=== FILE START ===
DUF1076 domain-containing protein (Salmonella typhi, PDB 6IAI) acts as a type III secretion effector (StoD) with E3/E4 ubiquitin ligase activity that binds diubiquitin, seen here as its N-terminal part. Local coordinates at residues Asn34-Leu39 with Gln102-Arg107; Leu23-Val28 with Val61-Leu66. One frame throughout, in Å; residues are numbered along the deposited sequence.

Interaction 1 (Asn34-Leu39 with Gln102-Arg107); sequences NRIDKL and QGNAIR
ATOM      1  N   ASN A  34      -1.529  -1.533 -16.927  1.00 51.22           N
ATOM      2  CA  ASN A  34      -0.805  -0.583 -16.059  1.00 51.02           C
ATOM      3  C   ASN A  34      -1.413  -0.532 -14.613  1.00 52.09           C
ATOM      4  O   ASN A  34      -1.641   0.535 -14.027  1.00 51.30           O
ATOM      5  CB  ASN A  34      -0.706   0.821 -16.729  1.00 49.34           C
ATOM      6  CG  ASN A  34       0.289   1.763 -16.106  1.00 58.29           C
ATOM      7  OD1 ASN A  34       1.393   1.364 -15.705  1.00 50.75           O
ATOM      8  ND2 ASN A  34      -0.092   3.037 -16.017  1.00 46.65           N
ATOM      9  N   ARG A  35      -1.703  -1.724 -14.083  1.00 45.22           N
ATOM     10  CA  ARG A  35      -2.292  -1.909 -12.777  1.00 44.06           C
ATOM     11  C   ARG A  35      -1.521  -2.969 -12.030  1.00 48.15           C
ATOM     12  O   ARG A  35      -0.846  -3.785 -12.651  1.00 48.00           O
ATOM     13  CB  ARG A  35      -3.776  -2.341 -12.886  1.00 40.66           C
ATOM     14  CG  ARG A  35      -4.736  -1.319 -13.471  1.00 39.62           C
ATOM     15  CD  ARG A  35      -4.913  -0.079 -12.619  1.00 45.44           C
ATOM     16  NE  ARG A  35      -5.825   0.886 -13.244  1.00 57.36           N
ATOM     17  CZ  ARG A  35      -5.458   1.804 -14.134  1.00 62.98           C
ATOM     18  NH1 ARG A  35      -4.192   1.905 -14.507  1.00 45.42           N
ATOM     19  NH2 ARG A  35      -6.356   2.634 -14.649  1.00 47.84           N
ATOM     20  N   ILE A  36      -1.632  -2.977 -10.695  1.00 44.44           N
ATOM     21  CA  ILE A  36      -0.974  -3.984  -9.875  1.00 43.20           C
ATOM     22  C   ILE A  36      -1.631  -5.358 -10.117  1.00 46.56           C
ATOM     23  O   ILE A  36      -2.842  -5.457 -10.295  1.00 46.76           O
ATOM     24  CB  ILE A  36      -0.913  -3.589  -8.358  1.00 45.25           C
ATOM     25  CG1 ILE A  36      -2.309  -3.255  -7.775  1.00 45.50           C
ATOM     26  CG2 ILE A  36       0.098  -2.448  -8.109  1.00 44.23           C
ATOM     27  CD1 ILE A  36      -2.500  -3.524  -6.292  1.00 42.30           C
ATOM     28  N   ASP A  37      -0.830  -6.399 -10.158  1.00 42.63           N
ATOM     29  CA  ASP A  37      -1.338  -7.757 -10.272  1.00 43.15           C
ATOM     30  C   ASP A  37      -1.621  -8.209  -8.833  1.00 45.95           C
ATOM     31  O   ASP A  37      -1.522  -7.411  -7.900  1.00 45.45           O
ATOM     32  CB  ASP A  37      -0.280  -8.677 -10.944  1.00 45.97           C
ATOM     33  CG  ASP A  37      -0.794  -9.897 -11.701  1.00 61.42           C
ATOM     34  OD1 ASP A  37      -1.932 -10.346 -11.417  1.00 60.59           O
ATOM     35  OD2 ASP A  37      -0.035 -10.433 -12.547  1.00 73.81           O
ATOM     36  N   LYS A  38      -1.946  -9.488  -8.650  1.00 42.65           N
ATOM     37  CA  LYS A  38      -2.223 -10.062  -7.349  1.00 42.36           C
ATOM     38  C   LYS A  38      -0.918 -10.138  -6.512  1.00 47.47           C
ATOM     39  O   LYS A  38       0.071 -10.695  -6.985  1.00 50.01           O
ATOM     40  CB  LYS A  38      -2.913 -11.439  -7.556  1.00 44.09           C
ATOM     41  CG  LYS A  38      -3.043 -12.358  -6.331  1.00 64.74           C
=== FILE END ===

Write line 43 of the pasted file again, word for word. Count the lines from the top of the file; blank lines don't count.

ATOM     41  CG  LYS A  38      -3.043 -12.358  -6.331  1.00 64.74           C